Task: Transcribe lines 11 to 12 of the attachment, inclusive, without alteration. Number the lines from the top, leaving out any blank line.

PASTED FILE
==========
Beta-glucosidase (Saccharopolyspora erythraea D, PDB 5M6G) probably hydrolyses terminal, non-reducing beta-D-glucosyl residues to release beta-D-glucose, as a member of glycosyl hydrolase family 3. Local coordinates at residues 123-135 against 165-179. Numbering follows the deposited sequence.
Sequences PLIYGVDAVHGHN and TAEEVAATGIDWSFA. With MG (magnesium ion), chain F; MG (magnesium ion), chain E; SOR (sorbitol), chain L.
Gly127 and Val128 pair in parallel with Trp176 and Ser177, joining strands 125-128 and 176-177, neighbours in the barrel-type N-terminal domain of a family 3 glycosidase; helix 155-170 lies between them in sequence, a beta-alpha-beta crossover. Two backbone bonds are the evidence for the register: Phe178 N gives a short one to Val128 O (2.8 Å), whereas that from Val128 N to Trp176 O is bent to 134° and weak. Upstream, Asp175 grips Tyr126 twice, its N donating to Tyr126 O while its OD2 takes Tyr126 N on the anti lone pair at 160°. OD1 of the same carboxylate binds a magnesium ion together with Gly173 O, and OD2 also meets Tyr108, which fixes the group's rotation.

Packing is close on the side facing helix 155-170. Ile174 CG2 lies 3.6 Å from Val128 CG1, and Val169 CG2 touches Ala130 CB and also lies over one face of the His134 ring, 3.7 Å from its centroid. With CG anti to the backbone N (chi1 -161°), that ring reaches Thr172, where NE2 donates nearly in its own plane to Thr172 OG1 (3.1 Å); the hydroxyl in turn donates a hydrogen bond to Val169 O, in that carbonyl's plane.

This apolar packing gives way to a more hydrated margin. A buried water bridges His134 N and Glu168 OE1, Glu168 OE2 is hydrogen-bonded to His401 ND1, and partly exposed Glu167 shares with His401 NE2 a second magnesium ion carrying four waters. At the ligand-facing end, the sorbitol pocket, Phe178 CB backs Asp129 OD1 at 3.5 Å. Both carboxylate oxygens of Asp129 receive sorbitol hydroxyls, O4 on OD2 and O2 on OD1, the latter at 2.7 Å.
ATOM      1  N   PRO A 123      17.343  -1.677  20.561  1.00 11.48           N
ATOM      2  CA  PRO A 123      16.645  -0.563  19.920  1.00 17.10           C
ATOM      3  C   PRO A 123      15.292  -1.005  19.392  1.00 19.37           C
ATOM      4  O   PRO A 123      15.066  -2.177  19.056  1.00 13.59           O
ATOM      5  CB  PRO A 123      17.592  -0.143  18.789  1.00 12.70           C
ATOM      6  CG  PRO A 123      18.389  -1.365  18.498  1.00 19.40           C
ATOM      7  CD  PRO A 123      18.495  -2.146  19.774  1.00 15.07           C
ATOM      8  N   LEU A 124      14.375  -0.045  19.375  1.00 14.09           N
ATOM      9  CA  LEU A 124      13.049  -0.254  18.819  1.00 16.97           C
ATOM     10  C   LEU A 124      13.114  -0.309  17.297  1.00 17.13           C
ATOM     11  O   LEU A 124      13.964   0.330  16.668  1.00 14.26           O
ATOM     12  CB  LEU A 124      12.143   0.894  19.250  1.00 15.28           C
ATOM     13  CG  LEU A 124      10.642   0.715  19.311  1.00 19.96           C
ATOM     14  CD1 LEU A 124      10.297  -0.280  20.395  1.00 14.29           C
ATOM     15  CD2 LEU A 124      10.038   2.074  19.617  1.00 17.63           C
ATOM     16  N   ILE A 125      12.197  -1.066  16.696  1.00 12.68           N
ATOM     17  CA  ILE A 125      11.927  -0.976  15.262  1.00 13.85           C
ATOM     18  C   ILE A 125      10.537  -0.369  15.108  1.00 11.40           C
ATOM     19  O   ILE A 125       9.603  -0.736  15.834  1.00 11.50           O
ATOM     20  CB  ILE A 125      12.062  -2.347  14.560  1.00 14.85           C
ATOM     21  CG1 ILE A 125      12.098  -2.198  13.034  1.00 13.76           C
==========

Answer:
ATOM      6  CG  PRO A 123      18.389  -1.365  18.498  1.00 19.40           C
ATOM      7  CD  PRO A 123      18.495  -2.146  19.774  1.00 15.07           C